My mom was diagnosed with early onset Alzheimer’s in 2011 at the age of 51. I was 15 at the time. I had no idea what this diagnosis would mean for me or my family. Quickly, our family roles changed. I started to take on more responsibility, first by making my own lunches for school, to making dinner for the family and lately, to helping my mom with personal care. I am experiencing a role reversal; I am taking care of my mom, who used to take care of me.
Throughout my experience I have been offered little support from the systems that surround me. Many times, my role as a young caregiver has not been recognized, not even by me. I came to realize I was a young carer about two years ago when someone else identified my role and gave it a name.
I am extremely excited for the launch of the peer program because it is finally a way for young carers to unite. There is finally a support system at place where young carers can share stories with others who understand the unique challenges they face. So many times you feel as if you are the only person going through this. I’m excited for this program because it gives young carers a chance to support each other.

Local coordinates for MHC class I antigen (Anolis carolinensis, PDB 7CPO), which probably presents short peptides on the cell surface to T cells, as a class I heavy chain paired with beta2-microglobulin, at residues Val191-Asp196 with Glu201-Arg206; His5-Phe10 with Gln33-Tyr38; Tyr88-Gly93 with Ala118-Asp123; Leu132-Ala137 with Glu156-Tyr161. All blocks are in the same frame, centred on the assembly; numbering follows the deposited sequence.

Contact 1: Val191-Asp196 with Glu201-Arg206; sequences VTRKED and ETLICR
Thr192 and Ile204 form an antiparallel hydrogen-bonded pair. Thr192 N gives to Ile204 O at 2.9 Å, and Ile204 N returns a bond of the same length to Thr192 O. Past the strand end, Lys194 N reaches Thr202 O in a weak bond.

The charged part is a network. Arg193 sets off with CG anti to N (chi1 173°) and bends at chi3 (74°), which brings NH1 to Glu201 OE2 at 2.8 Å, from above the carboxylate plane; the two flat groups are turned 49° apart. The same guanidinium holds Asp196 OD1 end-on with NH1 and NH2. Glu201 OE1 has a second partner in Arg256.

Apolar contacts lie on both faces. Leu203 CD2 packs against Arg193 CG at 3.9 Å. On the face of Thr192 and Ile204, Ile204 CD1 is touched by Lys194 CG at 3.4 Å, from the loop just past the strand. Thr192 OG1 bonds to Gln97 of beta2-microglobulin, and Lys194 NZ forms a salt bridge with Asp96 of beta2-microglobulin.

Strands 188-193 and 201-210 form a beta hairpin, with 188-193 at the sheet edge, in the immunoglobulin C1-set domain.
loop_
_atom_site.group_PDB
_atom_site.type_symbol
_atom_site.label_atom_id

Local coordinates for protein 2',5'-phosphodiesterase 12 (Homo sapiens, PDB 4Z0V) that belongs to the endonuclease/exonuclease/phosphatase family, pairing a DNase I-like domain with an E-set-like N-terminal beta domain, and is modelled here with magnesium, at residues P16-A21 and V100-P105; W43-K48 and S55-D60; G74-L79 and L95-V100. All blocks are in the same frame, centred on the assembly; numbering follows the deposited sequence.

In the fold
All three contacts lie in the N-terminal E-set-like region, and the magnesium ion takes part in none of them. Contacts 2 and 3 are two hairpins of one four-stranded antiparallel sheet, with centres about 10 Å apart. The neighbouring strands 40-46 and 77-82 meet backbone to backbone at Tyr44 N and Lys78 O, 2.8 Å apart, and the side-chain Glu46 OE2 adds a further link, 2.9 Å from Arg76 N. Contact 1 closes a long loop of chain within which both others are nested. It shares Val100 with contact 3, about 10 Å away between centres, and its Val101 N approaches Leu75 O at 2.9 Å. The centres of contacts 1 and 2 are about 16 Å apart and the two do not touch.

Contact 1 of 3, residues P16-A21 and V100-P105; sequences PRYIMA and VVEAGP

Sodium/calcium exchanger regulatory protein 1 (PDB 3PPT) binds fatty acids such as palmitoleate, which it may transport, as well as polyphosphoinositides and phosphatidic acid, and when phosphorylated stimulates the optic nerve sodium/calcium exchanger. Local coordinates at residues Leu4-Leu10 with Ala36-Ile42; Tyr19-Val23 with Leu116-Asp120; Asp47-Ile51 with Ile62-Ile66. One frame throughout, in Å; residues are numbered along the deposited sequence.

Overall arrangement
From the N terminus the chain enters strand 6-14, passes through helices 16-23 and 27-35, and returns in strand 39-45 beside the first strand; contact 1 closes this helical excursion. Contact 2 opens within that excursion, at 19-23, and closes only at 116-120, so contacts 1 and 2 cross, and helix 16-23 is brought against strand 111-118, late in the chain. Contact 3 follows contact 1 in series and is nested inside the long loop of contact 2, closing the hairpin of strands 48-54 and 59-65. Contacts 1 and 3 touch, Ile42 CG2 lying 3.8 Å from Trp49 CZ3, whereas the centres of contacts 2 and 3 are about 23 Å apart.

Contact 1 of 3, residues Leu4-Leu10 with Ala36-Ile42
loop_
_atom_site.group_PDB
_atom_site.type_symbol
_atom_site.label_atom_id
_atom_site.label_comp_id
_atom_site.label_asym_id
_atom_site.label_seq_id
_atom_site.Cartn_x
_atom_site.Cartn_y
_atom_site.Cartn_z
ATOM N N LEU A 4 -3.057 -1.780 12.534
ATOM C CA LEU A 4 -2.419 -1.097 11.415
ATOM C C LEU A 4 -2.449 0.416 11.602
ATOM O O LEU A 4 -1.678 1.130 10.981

We are uniquely strong individuals; many of us taking on extreme responsibility at a young age. My hopes for this program are to not only offer a support system for young carers, but to empower them to share their story and educate others on the importance and significance in their role. Young carers are under-identified and undervalued and I believe this peer program could be a huge leap in a young carers movement.